… A flurry of letters during September and October, 1900, reveals a desperate Foster pressing Harper strongly for an increase in salary. His letters were laden with careful logic, evidence of his need and worth, and disclosed his anguish that such requests should be necessary. He wrote as if he felt his cause was lost before it was voiced. Requiring an increase "at least five hundred dollars or more," he cited in the first letter the "constant invalidism of my wife…." (See original Footnote 49.) [In a later letter, he explained,] "I simply have to do my best so to care for my family as to keep Mrs. Foster from the Insane Asylum which threatens her." (See original Footnote 53.)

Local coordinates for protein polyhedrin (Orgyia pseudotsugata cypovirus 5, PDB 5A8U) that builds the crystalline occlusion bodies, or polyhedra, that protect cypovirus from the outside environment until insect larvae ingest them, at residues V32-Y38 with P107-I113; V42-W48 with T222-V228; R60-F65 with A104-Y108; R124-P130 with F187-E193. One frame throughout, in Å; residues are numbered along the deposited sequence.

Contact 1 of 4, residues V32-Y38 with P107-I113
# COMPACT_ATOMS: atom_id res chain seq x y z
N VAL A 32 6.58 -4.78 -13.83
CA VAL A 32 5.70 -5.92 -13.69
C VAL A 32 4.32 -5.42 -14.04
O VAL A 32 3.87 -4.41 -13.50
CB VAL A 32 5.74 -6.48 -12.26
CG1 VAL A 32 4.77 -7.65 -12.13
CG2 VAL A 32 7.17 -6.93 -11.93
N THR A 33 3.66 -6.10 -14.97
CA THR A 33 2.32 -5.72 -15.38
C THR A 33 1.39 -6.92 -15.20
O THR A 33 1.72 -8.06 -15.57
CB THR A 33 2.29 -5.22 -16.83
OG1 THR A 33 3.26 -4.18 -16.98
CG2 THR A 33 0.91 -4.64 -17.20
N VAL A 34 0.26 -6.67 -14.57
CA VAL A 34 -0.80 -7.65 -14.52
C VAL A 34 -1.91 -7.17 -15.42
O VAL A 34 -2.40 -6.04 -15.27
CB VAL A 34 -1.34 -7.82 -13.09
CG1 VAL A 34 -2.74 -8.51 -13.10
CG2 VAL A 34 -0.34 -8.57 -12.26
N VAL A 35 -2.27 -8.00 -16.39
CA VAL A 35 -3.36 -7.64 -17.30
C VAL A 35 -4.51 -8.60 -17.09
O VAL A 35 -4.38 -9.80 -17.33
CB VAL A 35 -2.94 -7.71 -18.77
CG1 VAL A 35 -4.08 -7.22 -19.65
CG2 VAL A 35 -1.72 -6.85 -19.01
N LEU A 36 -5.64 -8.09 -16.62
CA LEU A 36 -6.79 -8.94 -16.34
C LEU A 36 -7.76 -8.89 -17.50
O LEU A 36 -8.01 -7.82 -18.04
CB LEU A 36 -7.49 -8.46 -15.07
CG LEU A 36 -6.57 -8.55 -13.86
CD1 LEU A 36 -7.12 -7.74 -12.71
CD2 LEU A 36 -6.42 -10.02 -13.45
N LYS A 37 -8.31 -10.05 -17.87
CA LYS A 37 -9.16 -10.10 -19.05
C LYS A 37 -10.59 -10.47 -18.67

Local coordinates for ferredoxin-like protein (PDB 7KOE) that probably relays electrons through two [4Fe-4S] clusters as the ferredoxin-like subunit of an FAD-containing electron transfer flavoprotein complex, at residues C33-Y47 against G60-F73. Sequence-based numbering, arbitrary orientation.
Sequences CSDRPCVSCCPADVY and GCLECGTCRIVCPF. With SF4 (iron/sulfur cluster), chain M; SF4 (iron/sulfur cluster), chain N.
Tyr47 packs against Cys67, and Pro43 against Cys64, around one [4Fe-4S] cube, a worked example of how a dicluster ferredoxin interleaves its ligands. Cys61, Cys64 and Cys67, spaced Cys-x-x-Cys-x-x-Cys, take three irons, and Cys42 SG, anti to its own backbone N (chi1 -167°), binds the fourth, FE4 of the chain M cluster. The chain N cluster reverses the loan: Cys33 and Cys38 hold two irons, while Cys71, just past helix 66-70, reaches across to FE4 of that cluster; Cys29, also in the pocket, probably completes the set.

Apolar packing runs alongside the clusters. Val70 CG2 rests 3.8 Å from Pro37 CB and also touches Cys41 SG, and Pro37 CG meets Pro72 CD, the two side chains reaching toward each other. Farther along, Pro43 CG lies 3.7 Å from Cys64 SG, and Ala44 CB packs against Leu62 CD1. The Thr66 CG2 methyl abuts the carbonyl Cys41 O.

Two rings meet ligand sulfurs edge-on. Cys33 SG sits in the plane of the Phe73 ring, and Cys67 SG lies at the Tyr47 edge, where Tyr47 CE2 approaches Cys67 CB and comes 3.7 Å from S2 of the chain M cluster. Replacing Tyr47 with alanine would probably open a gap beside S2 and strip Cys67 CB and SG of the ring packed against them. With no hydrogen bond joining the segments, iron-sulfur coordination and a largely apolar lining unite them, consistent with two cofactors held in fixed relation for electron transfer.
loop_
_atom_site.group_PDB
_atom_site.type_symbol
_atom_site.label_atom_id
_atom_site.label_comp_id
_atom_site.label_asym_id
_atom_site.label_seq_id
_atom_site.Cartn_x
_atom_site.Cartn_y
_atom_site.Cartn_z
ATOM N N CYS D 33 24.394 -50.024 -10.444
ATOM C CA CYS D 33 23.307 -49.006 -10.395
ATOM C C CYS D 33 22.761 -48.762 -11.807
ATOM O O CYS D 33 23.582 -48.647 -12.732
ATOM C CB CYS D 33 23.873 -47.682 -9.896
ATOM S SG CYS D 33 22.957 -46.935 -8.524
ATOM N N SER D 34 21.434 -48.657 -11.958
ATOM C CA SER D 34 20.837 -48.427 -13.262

… George Burman Foster and Mary Lyon were married at Morgantown, West Virginia, on August 6, 1884. (See original Footnote 54.) At that time, according to Foster’s sister, Mary Lyon was a "pretty, vivacious girl" at West Virginia University where women had only recently been enrolled. (See original Footnote 55.) Her father, Franklin Smith Lyon, held the West Virginia chair of English at the University from 1867-85 (serving also as Vice President and acting President). He retired to Fredonia, New York, near his early home, in 1888 after a term as President of Broaddus Female College at Clarksburg, West Virginia. (See original Footnote 56.) Franklin and his father, Aaron Lyon, were devout Baptists. Six of Franklin’s sisters married preachers. He and Harriet Amanda Johnson Lyon had four daughters. Florence married the Rev. D.B. Purinton, President of Denison University and later of West Virginia University. Two daughter lived in Fredonia, one single (Elizabeth) and the other married to [Franklin Jewett] the head of the Science Department of the Fredonia Normal School, formerly Fredonia Academy when Franklin Lyon matriculated. Nine years before his death on March 16, 1906, Franklin Lyon was stricken with total blindness. (See original Footnote 57.)